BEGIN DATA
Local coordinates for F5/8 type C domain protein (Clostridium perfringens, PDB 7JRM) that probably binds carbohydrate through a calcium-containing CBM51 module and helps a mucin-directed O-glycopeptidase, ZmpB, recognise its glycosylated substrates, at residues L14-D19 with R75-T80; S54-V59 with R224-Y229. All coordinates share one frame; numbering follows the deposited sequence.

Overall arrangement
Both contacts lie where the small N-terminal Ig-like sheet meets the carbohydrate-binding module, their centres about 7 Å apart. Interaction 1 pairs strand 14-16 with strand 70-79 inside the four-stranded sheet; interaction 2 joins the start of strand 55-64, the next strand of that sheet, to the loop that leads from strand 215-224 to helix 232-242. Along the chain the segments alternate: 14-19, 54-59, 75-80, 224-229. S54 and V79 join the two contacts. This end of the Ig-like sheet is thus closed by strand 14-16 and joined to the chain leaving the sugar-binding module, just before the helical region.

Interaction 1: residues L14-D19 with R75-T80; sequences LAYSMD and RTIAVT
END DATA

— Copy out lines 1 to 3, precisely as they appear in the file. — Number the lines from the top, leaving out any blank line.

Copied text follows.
Local coordinates for F5/8 type C domain protein (Clostridium perfringens, PDB 7JRM) that probably binds carbohydrate through a calcium-containing CBM51 module and helps a mucin-directed O-glycopeptidase, ZmpB, recognise its glycosylated substrates, at residues L14-D19 with R75-T80; S54-V59 with R224-Y229. All coordinates share one frame; numbering follows the deposited sequence.

Overall arrangement
Both contacts lie where the small N-terminal Ig-like sheet meets the carbohydrate-binding module, their centres about 7 Å apart. Interaction 1 pairs strand 14-16 with strand 70-79 inside the four-stranded sheet; interaction 2 joins the start of strand 55-64, the next strand of that sheet, to the loop that leads from strand 215-224 to helix 232-242. Along the chain the segments alternate: 14-19, 54-59, 75-80, 224-229. S54 and V79 join the two contacts. This end of the Ig-like sheet is thus closed by strand 14-16 and joined to the chain leaving the sugar-binding module, just before the helical region.